Wednesday, January 21, 2015

Guest Post: More on that Dreamy Ottawa School Food Program

This guest post is from Sally Collins, a local teacher and real food enthusiast who was inspired to try to make a difference in her students' education by ensuring their education included a healthy focus on healthy food. Here's a follow up highlighting some of what she's done with the $50,000 grant she received from Ontario's Ministry of Education in support of healthy eating initiatives.
In my guest post on June 2nd, 2014, I told you about the $50,000 healthy eating grant that our high school, Norman Johnston Alternate, had received. In that post I outlined our plans for spending it. Since then, we’ve had a chance to follow through on many of those ideas, including building raised garden beds and growing produce that students use in our nutrition classes. Additionally, we built a new kitchen, had a dietitian and guest chefs visit, and took students to work in a gourmet restaurant. It’s been a busy time to say the least!

One initiative in particular I’d like to share more with you today is the healthy eating camp we ran at the end of October. Two colleagues and I took eighteen of our students to Camp IAWAH, near Westport, Ontario, for a three- day cooking and eating extravaganza. It was a blast!

At the camp, the students cooked all our meals under the guidance of the camp chef. Between meals, my colleagues and I taught the students about kitchen safety, food labels, the food industry, nutrition claims, and basic nutrition. We knew the students would have low tolerance for a classroom setting so we taught them primarily through games and other highly participatory activities.

On the last day, students began their major projects. They worked in groups to plan activity days that would be held at the school throughout the school year. The purpose of these days would be to encourage their peers back at home to get excited about healthy eating. One group planned a veggie race that would involve classes competing to design aerodynamic vegetables on wheels while enjoying some vegetable snacks. Another group planned salad-bar days for the whole school. Yet another group designed an Iron Chef competition. Students would compete to see who could make the best dish given certain parameters, such as “include quinoa”.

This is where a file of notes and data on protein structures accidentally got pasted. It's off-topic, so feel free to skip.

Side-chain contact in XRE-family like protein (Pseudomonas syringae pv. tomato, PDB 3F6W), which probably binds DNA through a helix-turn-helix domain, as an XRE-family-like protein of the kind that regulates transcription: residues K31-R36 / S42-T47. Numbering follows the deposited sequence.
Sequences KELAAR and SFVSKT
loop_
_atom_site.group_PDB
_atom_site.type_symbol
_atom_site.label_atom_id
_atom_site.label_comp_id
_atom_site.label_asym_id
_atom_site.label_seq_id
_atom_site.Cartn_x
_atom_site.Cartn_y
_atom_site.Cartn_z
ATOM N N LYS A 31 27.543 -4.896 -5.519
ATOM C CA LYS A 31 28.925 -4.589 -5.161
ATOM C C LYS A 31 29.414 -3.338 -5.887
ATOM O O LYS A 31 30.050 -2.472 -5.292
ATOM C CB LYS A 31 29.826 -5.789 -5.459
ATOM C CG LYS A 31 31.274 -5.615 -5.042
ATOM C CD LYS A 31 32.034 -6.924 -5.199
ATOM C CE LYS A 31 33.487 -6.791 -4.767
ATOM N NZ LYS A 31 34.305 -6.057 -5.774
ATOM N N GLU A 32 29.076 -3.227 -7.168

Along with the official healthy eating activities, we also had time for indoor rock climbing, a terrifying night hike, and a camp fire with complete with cheesy songs, like “Down by the Bay”. We didn’t get a lot of sleep, but it was worth it!

A healthy eating camp like this one could be feasible for almost any school, even without the benefit of a grant, because it follows the model of many outdoor education classes that are currently being offered. We tied all of our activities to a food and nutrition course from the Ontario curriculum, so students were able to earn a food and nutrition credit from their work at the camp as long as they followed through with a few remaining assignments. If your high school would like to provide more food and nutrition classes to students but doesn’t have flexibility in its timetable, you might consider this as an option. If any teachers or administrators would like information on costs or access to our schedule, instructional materials, or teaching activities, my colleagues and I are happy to share. The only hitch is that if you improve on our plans, you have to return the favour and share with us! You can contact me at: sally.collins@ocdsb.ca.

I’ll close with reflections from some of the students who were at the camp,
I learned how to read the nutrition facts behind the food we eat. I loved everything about the camp and really hope I get the opportunity to do it again with all the same people,” Natasha Paquette.

I learned cooking is not really as hard as it seems,” Cara Ladouceur.

There are a lot of things that I could take back and use at home, like why you season chicken. There are also a lot of salads that I learned to make,”
Taylor Lalonde.

The kitchen staff were amazing and made cooking fun,” Samuele-Lyn LaRocque.

I loved working with actual cooks,” Justice Shanks.

I have learned helpful tips and trips on how to replace unhealthy food that I like with healthier options, while still retaining flavour. I have learned how to read labels and recognize what is healthy and what is not. Now that I know how to be more health conscious I can share that knowledge with people around me,” Cameron Jette.
Sally Collins has been teaching with the Ottawa Carleton District School Board since 1998, but just started teaching food and nutrition two years ago. This was when she developed a passion for cooking and eating real food as she worked towards her own 85lb weight loss. She is now somewhat of an evangelist, telling the unenlightened how much better life can be with healthy food. She especially loves cooking for her family, Scott, Sage (7), and Riley (5).

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